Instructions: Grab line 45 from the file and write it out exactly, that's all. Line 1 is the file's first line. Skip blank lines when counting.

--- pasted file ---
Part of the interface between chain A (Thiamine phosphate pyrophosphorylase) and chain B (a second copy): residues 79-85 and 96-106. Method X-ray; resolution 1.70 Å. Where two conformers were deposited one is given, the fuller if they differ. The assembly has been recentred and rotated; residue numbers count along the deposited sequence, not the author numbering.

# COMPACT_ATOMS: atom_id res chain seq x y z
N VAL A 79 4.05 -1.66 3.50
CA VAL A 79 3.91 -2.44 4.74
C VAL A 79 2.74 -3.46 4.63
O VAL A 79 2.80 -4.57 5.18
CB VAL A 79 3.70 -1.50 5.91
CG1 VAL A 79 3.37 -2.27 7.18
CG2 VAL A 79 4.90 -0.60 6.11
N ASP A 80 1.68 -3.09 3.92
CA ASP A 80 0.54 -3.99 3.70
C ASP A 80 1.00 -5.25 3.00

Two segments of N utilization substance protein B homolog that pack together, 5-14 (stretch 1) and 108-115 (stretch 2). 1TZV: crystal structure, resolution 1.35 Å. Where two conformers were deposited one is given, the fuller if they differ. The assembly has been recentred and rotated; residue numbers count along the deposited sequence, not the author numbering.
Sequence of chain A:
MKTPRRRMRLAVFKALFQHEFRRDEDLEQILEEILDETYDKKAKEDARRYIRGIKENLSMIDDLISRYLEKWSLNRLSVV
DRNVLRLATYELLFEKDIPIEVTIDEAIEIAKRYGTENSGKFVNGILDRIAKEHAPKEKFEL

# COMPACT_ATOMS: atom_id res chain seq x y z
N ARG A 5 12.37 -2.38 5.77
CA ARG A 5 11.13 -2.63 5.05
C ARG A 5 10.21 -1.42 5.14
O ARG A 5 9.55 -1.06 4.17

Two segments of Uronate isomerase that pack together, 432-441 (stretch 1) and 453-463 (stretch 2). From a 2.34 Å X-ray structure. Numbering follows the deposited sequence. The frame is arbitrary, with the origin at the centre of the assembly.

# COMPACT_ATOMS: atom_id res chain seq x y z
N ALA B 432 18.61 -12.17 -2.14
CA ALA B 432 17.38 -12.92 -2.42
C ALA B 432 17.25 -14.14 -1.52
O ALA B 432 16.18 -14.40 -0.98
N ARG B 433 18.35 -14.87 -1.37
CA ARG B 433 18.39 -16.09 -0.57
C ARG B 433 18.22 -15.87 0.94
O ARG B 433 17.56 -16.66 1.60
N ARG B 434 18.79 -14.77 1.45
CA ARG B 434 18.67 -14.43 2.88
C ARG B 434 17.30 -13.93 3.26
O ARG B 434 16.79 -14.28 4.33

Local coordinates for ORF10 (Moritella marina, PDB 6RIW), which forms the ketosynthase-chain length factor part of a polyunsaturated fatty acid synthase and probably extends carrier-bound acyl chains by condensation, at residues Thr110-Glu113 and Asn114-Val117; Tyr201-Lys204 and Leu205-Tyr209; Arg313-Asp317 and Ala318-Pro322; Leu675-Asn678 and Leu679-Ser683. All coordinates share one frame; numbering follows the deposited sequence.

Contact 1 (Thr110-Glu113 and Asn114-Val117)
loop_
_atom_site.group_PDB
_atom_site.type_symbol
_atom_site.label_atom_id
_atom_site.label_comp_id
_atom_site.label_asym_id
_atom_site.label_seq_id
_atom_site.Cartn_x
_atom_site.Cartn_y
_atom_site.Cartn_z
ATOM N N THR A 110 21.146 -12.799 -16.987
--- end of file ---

_atom_site.Cartn_x